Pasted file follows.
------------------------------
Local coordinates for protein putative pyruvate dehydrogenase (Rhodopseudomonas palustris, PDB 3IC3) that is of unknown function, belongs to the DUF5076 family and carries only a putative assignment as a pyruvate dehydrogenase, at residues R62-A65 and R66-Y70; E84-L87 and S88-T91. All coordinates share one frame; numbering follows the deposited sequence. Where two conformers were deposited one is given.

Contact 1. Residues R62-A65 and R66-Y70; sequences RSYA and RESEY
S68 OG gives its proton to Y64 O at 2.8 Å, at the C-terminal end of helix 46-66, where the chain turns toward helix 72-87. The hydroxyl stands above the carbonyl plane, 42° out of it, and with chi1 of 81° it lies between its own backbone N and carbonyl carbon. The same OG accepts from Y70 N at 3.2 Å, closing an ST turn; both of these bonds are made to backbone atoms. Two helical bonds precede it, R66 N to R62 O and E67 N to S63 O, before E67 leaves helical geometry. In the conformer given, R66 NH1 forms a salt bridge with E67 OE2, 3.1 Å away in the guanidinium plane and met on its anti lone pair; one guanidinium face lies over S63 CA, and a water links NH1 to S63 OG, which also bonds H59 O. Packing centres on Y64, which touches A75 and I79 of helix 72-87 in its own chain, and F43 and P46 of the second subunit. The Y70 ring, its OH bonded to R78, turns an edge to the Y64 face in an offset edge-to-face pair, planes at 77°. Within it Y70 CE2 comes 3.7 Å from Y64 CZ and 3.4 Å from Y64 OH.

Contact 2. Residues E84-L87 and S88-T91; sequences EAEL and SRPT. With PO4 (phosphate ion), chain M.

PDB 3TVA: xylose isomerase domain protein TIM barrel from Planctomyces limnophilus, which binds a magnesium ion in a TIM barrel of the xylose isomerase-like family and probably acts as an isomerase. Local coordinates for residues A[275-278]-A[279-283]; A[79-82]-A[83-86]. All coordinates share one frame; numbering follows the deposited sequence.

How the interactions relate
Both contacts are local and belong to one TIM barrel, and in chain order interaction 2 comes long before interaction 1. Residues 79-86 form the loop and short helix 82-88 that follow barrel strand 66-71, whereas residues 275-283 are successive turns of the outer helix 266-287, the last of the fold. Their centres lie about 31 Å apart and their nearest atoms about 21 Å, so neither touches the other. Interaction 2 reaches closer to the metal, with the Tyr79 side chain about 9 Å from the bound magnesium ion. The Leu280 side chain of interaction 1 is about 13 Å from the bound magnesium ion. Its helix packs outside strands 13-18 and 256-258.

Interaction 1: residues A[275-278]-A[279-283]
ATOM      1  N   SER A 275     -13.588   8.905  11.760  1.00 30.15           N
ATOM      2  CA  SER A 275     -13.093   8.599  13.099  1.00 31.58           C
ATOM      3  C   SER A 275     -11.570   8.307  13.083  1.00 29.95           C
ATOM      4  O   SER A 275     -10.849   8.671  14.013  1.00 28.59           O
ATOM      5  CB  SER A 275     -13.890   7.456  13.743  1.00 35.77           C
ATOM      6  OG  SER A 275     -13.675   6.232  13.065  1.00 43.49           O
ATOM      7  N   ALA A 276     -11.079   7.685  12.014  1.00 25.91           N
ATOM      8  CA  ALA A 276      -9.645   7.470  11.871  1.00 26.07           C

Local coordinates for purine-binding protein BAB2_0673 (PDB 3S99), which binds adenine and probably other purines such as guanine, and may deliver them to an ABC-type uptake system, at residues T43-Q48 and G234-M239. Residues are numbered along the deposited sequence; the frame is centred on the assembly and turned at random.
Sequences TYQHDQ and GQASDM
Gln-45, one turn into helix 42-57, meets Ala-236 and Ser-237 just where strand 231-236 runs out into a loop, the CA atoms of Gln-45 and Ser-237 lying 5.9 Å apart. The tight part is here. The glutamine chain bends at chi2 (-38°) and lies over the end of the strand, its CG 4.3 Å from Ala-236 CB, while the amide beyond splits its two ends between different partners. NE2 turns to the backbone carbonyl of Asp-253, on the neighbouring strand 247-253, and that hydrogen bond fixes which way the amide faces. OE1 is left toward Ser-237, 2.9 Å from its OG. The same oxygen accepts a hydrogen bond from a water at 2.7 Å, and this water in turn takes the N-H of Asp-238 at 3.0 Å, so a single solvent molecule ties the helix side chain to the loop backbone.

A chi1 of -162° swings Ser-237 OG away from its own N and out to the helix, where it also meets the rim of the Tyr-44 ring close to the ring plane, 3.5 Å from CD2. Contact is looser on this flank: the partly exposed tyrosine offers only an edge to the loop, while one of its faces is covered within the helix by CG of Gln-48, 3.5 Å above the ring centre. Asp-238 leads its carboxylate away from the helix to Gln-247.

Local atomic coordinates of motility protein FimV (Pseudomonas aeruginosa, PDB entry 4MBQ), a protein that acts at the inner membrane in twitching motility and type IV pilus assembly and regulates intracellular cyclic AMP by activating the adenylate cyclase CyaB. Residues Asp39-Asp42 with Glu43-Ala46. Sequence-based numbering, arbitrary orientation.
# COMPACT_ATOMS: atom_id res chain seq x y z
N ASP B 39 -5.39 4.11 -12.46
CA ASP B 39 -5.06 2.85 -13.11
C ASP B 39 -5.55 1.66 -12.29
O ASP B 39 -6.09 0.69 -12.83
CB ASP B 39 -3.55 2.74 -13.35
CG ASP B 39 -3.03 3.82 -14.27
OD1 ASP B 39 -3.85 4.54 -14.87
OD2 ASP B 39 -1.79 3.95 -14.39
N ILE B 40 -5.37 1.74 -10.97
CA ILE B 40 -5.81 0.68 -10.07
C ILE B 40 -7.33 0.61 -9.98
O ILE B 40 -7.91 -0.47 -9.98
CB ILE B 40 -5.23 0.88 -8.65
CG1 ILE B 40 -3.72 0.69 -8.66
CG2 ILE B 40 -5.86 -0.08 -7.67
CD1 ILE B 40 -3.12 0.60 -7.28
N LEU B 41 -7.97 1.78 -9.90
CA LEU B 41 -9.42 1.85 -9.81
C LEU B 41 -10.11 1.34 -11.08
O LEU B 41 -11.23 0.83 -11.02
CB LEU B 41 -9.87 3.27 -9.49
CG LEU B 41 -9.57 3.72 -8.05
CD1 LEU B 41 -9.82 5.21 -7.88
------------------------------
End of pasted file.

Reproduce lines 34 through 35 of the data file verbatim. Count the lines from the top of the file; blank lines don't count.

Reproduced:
O ILE B 40 -7.91 -0.47 -9.98
CB ILE B 40 -5.23 0.88 -8.65